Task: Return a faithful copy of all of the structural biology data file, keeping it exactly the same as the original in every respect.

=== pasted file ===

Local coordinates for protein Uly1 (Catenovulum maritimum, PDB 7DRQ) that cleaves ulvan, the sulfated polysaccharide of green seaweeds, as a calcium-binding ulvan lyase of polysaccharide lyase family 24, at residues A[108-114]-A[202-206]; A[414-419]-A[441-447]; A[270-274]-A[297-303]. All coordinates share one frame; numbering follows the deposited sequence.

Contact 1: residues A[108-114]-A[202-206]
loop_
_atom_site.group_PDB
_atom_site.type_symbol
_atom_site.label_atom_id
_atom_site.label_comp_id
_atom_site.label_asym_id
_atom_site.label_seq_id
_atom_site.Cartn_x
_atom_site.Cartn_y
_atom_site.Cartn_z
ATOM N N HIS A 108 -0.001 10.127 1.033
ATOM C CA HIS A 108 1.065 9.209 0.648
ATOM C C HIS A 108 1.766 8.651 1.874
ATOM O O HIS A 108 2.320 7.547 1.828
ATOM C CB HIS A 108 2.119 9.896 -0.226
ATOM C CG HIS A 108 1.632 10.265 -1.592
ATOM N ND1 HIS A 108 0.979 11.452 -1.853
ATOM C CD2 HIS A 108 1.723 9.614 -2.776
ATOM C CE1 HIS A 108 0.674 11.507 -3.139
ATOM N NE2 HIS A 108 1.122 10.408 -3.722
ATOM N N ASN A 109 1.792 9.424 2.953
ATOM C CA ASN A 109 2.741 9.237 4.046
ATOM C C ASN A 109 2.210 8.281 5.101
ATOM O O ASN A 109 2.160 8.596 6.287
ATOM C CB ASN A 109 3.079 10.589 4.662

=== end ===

Local coordinates for protein Uly1 (Catenovulum maritimum, PDB 7DRQ) that cleaves ulvan, the sulfated polysaccharide of green seaweeds, as a calcium-binding ulvan lyase of polysaccharide lyase family 24, at residues A[108-114]-A[202-206]; A[414-419]-A[441-447]; A[270-274]-A[297-303]. All coordinates share one frame; numbering follows the deposited sequence.

Contact 1: residues A[108-114]-A[202-206]
loop_
_atom_site.group_PDB
_atom_site.type_symbol
_atom_site.label_atom_id
_atom_site.label_comp_id
_atom_site.label_asym_id
_atom_site.label_seq_id
_atom_site.Cartn_x
_atom_site.Cartn_y
_atom_site.Cartn_z
ATOM N N HIS A 108 -0.001 10.127 1.033
ATOM C CA HIS A 108 1.065 9.209 0.648
ATOM C C HIS A 108 1.766 8.651 1.874
ATOM O O HIS A 108 2.320 7.547 1.828
ATOM C CB HIS A 108 2.119 9.896 -0.226
ATOM C CG HIS A 108 1.632 10.265 -1.592
ATOM N ND1 HIS A 108 0.979 11.452 -1.853
ATOM C CD2 HIS A 108 1.723 9.614 -2.776
ATOM C CE1 HIS A 108 0.674 11.507 -3.139
ATOM N NE2 HIS A 108 1.122 10.408 -3.722
ATOM N N ASN A 109 1.792 9.424 2.953
ATOM C CA ASN A 109 2.741 9.237 4.046
ATOM C C ASN A 109 2.210 8.281 5.101
ATOM O O ASN A 109 2.160 8.596 6.287
ATOM C CB ASN A 109 3.079 10.589 4.662